top of page

2020 Preseason Dirty Thirty-Five: Prospect #11


I present to you my list of the top 35 prospects within the Cardinals organization!! The list is both exhausting and ever-evolving.

I am aggressive with who I deem to be a "Graduate." You can read the post that I wrote on The Graduates by following this link. As a heads up, you won't find Lane Thomas, Ryan Helsley, Genesis Cabrera, Andrew Knizner, Rangel Ravelo, or Edmundo Sosa on The Dirty Thirty-Five (R.I.Cardinals Prospect.P to Tampa Bay Ray Randy Arozarena and Texas Ranger Adolis "JAG" Garcia).

There is also another group of about 15 prospects that I could have written about. They are on the outside looking in, currently. I did write in-depth about five of them, and I presented those fellas in this article. I also briefly touch on a bunch of other prospects in that article.

Finally, I totally cheated and basically just copied and pasted the individual write-ups from the "Position Rankings" articles that I wrote after Black Friday. I hadn't realized how thorough those write-ups were until I started to redoing the D35. Those write-ups are the shells for these posts. I have added additional gifs and thoughts to each and I've done some MAJOR editing within each write-up, as well.

Please enjoy! Please have fun! Please tell me what you think!

Third Baseman Malcom Nuñez

Age 19 (On March 9th)

Johnson City and a wee bit of Peoria

International Free Agent, 2018

I want to get the first gif of this article out there as soon as possible. This was from 2016. This was a 15-year-old (he might actually be 14, but I don't do birth-date math) Malcom Nuñez with a perfect swing. Look at how physically gifted he is, as well. Keep this gif close, because we are going to be coming back to it a couple of times.

I just love that swing so damn much.

The reason that I am spending so much time overemphasizing it is because it's not the same swing that he's rolling with these days. I really want to see him try to get back to his old swing, if he can.

In the gif below, you'll see what it looked like on May 24th of this season. The first thing that you'll notice is that Malcom Nuñez has put on weight. He's a little chunky, but it's not a bad amount of weight. Every baseball player to ever walk the Earth grows and puts weight on between the ages of 15 and 19. Obviously, Nuñez isn't an exception. But Nunez is going to have to be careful not too put too much more bad weight on. He's strong and thicc, and it's going to be a tough balance. You can see in that swing that some of the natural athleticism from his earlier years is no longer present. That's a concern, especially for a player that is still only 19.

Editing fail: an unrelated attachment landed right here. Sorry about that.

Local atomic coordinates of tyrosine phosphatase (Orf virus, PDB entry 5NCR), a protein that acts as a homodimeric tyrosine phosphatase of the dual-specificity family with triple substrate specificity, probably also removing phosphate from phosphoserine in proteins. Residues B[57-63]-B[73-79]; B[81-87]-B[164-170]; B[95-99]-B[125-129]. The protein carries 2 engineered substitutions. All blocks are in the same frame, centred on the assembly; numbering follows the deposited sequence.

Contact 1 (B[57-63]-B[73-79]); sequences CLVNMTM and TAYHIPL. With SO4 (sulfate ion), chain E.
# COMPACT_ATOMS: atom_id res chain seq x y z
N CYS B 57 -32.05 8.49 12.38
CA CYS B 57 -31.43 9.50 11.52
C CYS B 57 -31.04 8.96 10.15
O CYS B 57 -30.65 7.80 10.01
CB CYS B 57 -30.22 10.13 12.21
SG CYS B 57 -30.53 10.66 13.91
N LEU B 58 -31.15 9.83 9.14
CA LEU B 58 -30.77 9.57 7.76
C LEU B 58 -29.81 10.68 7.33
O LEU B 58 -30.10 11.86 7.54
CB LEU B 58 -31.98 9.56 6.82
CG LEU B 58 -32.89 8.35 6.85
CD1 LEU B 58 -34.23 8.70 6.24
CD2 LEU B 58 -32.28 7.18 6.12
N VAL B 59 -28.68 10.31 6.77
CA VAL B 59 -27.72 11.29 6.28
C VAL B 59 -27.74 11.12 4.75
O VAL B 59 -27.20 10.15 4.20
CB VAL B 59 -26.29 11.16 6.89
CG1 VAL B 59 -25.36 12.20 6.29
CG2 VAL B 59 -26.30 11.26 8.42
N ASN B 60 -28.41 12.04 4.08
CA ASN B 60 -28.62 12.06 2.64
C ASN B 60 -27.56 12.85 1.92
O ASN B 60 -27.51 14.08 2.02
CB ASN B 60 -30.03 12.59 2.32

You'll also notice that Malcom Nuñez has become more active with his hands. What these gifs won't show you, exactly, is that Nuñez starts with the bat on his shoulders. From there, he raises the bat and pumps the bat back first, then away from his body in an overly-pronounced manner. It's like he's circling his hands around a telephone pole. That's a lot of motion, and it causes him to get on top of pitches because he's trying to fire his hands through the zone quicker than he needs to. I believe that Nuñez is going to have to get his hands under control. It doesn't need much work; he just needs to go back to what he did when he was raking as a 14/15-year-old for Cuba in the International circuit. You'll also notice that, while still big and exaggerated, Nuñez's leg-kick starts earlier and hangs longer these days. Personally, I think that this is part of the reason that his hands are off, but the leg-hang is part of the reason why his timing is off. There isn't a lot of work to do here, but there is work to do. I take comfort in knowing that it's more a matter of reverting back to what he used to do rather than changing things around drastically.

While you might not be overly excited or impressed by Nuñez's statistical output during the 2019 season, I was satisfied with it. Especially considering that Nuñez dealt with a recurring back, neck, and shoulder issue throughout the season. Nuñez got a little eight-game taste of Peoria, and the intent was for him to start with Johnson City when their season fired up on June 18th. However, the neck/back/shoulder issue sidelined him for the first month of Johnson City's season. It wasn't anything serious from what I understand, but it was a nagging injury.